I think that I’m an art historian who specialises in medieval parish church architecture, particularly the explosion of creativity and artistic production that happened in early-fourteenth-century England. I’m generally fascinated by ecclesiastical architecture, basically because you don’t usually have to pay to see it. I’m also deeply engaged, in a sort of T. S. Eliot way, by Anglo-Catholic ritual and history, so am not afraid to get my right knee dirty on occasion. I’ve made a huge database (some 1,300 entries) on medieval sedilia in England for my PhD thesis, and am looking to start a similar research project on the English parish church chancel, if any institution believes me that there’s more to English parish churches than post-communion coffee and biscuits.
I’m a pretty rubbish medievalist, because I think Victorian stained glass is often of aesthetic merit, and there was one occasion that I said something complimentary about a Baroque church. I think it’s very important for academia and the humanities to engage with a larger public, and try and bring some sense of the intellectual process of irreverent discussion and debate that goes into the production of our footnoted and peer-review journal articles. This blog was started when I was undertaking my PhD on sedilia – the stone seats for the priest, deacon and subdeacon often found in English medieval churches. It has been a way to try out various ideas to relate my research and interests to a wide audience: some of which, especially the wonky arches of Great Mistakes in English Medieval Architecture, have been surprisingly successful.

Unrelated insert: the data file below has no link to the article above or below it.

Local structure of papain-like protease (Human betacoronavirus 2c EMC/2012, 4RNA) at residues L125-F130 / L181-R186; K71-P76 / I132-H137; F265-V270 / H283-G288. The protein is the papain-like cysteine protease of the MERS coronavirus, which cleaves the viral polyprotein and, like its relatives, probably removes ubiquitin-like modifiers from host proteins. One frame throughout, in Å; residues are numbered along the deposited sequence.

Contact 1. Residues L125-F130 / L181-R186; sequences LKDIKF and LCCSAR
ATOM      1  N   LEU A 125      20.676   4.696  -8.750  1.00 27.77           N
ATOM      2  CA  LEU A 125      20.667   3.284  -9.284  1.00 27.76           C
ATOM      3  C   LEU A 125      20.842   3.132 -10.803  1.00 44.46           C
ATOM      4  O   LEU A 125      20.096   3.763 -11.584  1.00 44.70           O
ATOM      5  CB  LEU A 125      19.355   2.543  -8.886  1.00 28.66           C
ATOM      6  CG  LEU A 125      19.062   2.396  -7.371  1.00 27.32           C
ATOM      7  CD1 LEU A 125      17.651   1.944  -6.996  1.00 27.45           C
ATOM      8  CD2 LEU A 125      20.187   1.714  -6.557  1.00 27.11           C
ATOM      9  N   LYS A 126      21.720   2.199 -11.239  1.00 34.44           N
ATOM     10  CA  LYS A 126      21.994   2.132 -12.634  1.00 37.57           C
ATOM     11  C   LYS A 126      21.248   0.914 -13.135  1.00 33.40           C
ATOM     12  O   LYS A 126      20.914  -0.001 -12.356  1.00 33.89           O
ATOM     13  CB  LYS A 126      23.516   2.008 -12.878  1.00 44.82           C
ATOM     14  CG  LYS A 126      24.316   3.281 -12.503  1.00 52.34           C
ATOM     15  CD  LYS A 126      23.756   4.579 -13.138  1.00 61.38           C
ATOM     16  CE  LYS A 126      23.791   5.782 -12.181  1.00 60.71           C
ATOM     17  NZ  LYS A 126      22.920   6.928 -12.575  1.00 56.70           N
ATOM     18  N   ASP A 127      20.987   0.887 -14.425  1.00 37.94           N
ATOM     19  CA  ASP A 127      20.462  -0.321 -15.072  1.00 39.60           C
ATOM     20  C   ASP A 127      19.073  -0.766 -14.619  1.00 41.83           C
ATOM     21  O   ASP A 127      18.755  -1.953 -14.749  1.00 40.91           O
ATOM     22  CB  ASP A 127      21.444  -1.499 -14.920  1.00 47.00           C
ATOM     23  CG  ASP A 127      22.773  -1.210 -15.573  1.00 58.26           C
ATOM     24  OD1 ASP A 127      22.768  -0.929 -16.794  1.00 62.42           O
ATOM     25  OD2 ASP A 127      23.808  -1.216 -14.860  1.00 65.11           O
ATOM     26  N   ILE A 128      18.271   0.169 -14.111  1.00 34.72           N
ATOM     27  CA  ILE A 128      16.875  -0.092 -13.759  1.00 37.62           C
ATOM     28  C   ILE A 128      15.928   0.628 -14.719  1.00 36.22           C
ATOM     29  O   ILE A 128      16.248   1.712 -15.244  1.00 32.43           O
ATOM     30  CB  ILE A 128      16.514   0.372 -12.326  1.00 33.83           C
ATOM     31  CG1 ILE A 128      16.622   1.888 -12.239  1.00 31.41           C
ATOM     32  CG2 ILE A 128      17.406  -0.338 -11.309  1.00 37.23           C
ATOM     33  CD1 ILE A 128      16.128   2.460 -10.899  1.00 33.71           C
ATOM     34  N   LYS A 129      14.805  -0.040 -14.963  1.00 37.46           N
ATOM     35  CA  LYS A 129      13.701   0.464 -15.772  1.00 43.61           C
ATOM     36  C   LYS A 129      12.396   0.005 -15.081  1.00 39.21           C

In addition, I also currently keep the rather bluntly-titled Medieval Art Research going with call for papers and other such opportunities in academic art history, which you can also follow on Facebook and Twitter, or email us if you’d like us to post anything.